San Miguel urges Marcos to reconsider veto of Bulacan airport ecozone

Ramon Royandoyan - Philstar.com
San Miguel urges Marcos to reconsider veto of Bulacan airport ecozone
President Ferdinand "Bongbong" Marcos Jr takes his oath as the 17th president of the Philippines at The National Museum of Fine Arts on June 30, 2022.
Philstar.com / EC Toledo

MANILA, Philippines — San Miguel Corp. urged the Marcos Jr. administration on Monday to reconsider the veto of a bill creating the Bulacan Airport Economic Zone, citing estimated revenues from potential foreign investments.

In a statement on Monday, Ramon Ang, company chief executive, made the case for the economic boon if an economic zone would be established in the company’s Bulacan airport project.

San Miguel is spending P740-billion to build the New Manila International Airport. However, the project caught the ire of environmentalists and civil society groups for building on reclaimed land and missing mangroves, among others.

“We respect and abide by the government's decision. We thank him for recognizing where the proposed Freeport bill can be further improved, and we look forward to working with his administration towards perfecting this,” said Ang.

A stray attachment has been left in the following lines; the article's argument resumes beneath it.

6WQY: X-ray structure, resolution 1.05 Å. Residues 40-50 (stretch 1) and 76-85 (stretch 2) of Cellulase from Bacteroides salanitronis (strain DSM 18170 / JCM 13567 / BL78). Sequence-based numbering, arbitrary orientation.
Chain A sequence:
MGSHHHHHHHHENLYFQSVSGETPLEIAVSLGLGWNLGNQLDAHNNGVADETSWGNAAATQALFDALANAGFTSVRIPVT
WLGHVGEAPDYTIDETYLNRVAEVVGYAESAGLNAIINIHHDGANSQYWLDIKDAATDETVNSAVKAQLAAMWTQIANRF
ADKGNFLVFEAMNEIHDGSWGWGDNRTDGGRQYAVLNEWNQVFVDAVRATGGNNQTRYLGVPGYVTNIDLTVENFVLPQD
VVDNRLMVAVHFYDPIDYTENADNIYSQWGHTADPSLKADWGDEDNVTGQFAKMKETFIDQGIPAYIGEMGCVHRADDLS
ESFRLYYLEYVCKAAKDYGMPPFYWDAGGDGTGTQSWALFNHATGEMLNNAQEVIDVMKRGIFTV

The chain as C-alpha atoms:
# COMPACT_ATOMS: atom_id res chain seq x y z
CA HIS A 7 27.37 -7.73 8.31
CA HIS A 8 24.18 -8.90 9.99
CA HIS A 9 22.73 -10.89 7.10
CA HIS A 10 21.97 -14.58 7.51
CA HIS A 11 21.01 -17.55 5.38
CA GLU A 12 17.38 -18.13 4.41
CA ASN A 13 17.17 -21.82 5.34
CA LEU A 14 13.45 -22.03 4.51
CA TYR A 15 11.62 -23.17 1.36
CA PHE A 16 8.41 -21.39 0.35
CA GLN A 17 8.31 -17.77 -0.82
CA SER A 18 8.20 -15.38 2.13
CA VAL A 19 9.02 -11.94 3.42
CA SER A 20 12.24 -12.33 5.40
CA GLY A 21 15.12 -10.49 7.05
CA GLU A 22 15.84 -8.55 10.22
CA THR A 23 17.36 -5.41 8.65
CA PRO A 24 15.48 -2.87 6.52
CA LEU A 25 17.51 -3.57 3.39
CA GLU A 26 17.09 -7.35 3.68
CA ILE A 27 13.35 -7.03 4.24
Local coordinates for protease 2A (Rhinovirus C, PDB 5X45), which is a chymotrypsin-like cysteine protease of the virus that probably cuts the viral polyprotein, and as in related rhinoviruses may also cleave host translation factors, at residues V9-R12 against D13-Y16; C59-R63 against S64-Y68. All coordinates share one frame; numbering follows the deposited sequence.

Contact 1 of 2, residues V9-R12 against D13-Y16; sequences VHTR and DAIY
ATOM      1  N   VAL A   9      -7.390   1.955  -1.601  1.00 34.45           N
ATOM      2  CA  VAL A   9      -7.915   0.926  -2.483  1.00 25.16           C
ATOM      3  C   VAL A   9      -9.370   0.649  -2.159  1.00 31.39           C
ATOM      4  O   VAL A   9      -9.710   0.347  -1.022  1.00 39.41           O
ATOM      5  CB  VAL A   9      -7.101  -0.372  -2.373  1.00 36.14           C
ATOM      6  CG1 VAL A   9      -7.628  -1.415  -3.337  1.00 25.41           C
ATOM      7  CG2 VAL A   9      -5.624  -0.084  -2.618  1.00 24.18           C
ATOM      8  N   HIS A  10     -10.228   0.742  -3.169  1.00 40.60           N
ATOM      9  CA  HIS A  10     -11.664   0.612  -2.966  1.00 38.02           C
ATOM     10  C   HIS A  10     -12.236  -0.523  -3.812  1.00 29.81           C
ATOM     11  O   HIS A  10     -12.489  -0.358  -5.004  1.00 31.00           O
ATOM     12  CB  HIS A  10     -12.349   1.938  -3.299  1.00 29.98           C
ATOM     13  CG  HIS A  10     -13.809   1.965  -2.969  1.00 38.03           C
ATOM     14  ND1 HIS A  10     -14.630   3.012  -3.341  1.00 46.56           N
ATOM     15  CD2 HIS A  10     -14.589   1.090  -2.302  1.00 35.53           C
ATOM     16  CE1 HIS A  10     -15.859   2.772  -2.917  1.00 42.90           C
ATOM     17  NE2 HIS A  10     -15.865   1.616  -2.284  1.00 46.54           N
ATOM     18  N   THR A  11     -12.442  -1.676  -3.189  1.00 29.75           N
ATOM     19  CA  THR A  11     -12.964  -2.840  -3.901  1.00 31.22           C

Malacanang vetoed the House Bill 7575 last Friday, which rounded out the list of moves pursued by President Ferdinand Marcos Jr. in his first week in office.

As Ang sees it, the benefits that the Philippine government will reap from the ecozone in Bulacan could prove plentiful, such as revenues could rake in $200 billion from export hubs birthed in the area. Ang expressed keen interest that if issues raised by Marcos were addressed, the ecozone still had a chance of seeing the light of day.

But for Terry Ridon, convenor of Infrawatch PH, an infrastructure think tank, the veto was a “correct” move since the airport project already received outsized incentives, which included a tax exemption during a 10-year construction period.

“The veto sets the stage towards leveling the playing field for private investments in the public sector, as it indicates that there should be no sacred cows in the treatment of large businesses dealing with government,” Ridon said.

“Further, this affords government other alternatives in pursuing similar flagship projects but will not disadvantage the public, such as those which will not disrupt government revenue or those which will not impose unreasonable end-user fees,” he added.

“The important point of this veto is this: at the core of private investments in the public sector should always be the public interest,” he continued.




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